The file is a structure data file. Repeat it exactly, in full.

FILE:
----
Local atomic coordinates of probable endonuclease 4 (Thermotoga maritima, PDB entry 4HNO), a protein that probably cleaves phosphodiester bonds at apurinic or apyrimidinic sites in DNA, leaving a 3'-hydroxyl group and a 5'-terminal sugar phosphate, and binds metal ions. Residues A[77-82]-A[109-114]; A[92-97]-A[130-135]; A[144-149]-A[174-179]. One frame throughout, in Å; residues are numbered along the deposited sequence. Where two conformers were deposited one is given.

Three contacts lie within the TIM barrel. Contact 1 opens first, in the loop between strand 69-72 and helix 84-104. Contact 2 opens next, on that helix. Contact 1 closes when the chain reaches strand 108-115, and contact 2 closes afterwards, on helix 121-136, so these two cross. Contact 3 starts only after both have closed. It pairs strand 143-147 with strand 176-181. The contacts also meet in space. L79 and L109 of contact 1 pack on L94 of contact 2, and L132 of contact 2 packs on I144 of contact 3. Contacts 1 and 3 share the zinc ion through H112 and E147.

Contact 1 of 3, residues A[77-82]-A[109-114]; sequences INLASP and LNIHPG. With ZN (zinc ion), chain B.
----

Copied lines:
Local atomic coordinates of probable endonuclease 4 (Thermotoga maritima, PDB entry 4HNO), a protein that probably cleaves phosphodiester bonds at apurinic or apyrimidinic sites in DNA, leaving a 3'-hydroxyl group and a 5'-terminal sugar phosphate, and binds metal ions. Residues A[77-82]-A[109-114]; A[92-97]-A[130-135]; A[144-149]-A[174-179]. One frame throughout, in Å; residues are numbered along the deposited sequence. Where two conformers were deposited one is given.

Three contacts lie within the TIM barrel. Contact 1 opens first, in the loop between strand 69-72 and helix 84-104. Contact 2 opens next, on that helix. Contact 1 closes when the chain reaches strand 108-115, and contact 2 closes afterwards, on helix 121-136, so these two cross. Contact 3 starts only after both have closed. It pairs strand 143-147 with strand 176-181. The contacts also meet in space. L79 and L109 of contact 1 pack on L94 of contact 2, and L132 of contact 2 packs on I144 of contact 3. Contacts 1 and 3 share the zinc ion through H112 and E147.

Contact 1 of 3, residues A[77-82]-A[109-114]; sequences INLASP and LNIHPG. With ZN (zinc ion), chain B.